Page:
Friday, August 21, 2009

Step off the ladder, before you get hurt (Marin IJ)

When I visit a house that I’ve never been to before, I can’t help but notice its danger zones. I guess my morbid awareness of hazards is a byproduct of the years I’ve spent working in the Emergency Department (ED). Walking up a sloped driveway (such as my own), I envision an elderly woman falling as she attempts to roll the garbage bin to the curb. Climbing a stairway that lacks a handrail, I imagine how a small misstep could result in a ten-step somersault. Entering a foyer with a glass coffee table, I remember a patient who sat on such a table while sleepwalking – and ended up with a foot-long triangle of glass lodged in her bottom. In the kitchen, I look suspiciously at the cheese slicer, bagel knife and garbage disposal. Out back, I cringe at the power tools – a nail gun, skill saw, and metal grinder. It’s not that I am paranoid, it is just that I have seen too many home projects gone awry – hands nail-gunned to 2x4s, fingers precisely amputated by skill saws, and bits of metal wedged in eyeballs by projectile-inducing grinders. But, danger lurks everywhere and we can’t live our lives afraid of everything. As Johann von Goethe once wrote, "the dangers of life are infinite, and among them is safety."

So while it is not instructive to excessively preach about prevention, there is one common backyard tool that really gives me the shivers, and this I must share with you. The ladder. Ladders are simple and useful objects in most situations, but they are also disasters waiting to happen. Nationwide, based on data from the United States Consumer Product Safety Commission (CPSC), there are approximately 170,000 ladder-related visits to EDs each year, including over 150 deaths. Based on a statistical analysis of the CPSC data published in the American Journal of Preventive Medicine, the rate of ladder injuries has increased by fifty percent since 1990. Here are a few things about ladder-related injuries that may not surprise you; they usually occur at home (a non-occupational setting), they are frequently related to improper positioning or support and/or over-extension of the ladder, they most frequently involve men, and their severity increases dramatically with the increasing age of the victim and the height of the fall. With this in mind, there are some folks who just shouldn’t be using ladders – elderly folks taking the medication Coumadin (warfarin), drunk or otherwise intoxicated people, and anyone with balance or equilibrium problems. For the rest of us, I have some simple advice.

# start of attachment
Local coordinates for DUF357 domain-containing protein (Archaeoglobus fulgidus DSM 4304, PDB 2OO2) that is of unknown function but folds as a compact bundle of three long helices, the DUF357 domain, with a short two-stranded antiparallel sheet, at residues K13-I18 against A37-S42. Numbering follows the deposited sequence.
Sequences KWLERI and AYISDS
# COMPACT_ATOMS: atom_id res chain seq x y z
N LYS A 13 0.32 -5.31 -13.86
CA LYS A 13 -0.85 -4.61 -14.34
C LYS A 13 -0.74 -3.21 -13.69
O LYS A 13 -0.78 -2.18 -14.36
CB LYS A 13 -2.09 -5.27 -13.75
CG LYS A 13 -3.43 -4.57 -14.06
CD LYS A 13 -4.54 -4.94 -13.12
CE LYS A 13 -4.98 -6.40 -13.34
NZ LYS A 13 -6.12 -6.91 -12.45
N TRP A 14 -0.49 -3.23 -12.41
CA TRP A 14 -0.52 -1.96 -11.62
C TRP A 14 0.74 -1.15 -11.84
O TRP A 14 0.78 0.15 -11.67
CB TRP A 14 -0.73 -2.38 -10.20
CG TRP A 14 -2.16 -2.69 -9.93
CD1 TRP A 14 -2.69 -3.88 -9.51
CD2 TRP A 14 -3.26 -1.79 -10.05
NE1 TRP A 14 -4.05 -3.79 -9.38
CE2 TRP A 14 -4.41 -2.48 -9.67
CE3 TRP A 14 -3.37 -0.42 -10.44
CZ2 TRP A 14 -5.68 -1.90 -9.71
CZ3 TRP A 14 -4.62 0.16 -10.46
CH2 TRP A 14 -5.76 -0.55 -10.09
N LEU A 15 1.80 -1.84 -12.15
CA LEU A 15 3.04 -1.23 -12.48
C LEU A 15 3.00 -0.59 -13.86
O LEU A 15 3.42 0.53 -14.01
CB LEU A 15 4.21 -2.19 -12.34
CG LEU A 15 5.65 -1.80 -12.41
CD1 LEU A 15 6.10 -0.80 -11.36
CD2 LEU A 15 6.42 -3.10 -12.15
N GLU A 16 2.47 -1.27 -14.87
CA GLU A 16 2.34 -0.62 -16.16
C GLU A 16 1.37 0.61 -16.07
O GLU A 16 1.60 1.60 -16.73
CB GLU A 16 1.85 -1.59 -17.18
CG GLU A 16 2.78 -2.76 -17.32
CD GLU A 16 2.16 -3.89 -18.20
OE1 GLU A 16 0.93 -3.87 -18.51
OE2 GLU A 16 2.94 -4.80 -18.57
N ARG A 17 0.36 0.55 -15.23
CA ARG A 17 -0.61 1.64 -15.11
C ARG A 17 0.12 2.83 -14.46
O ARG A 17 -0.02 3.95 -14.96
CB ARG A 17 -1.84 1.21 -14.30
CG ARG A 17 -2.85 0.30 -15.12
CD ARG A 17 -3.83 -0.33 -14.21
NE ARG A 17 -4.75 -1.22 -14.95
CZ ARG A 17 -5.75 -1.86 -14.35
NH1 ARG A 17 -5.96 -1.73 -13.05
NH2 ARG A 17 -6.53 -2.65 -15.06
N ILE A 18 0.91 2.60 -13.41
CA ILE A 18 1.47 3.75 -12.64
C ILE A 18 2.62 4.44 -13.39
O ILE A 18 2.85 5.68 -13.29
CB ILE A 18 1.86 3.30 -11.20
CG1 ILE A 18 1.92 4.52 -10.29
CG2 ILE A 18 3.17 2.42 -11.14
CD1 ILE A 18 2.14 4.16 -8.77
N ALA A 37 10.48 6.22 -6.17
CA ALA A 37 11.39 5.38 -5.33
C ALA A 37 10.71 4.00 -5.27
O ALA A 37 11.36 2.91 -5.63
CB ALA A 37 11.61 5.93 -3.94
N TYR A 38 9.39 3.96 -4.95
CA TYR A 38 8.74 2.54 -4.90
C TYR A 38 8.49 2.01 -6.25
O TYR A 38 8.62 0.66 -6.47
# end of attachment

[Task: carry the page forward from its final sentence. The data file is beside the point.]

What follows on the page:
These are common sense tidbits from the CPSC:

*Straight and extension ladders should be set up at about a 75-degree angle and should extend at least 3 feet over the roofline/working surface.

*Make sure the weight supported by your ladder does not exceed its maximum load rating (this includes you and your materials).

*Metal ladders conduct electricity so you should use a wooden or fiberglass ladder when working in the vicinity of power lines or electrical equipment.

*Be sure all locks on extension ladders are fully engaged.

*Keep your body centered between the rails of the ladder at all times and avoid leaning over to one side or the other.

*Do not use a ladder for any purpose other than that for which it was intended (i.e., ladders should not be used as a play structure for little Jimmy).

And, from my own clinical experience, I’d like to add the following helpful hints:

*If you are going to climb a ladder, leave the chainsaw behind. Unless you are a professional, chainsaws and ladders just don’t mix. I treated one 80-year-old gentleman who was on a ladder, trimming some branches, when he lost his balance and fell. Either on the way down or on impact, I’m not sure which, his chainsaw collided with his neck, dissecting it like an anatomy lesson. Remarkably, he survived (albeit with significant disfigurement) but if the chainsaw had cut another centimeter or so deeper his major blood vessels would have been severed…I do hope that he subsequently retired both his chainsaw and his ladder.

*Placing a mattress 15 feet below your ladder is not adequate protection from a fall – especially if you are 85-years-old. A colleague of mine has a neighbor who liked to clean the gutters on his two-story house and felt entirely safe doing so because of the mattress he placed on the ground beneath him. Apparently, this gentleman carefully considered the direction in which he was most likely to fall and placed the mattress accordingly. Luckily, he retired the ladder before he had a serious fall; that mattress would not have prevented a broken hip or cracked skull.

So, next time you pull out the ladder for a weekend project, take a moment to consider if you will be using it safely and, perhaps more importantly, whether you should be using it at all.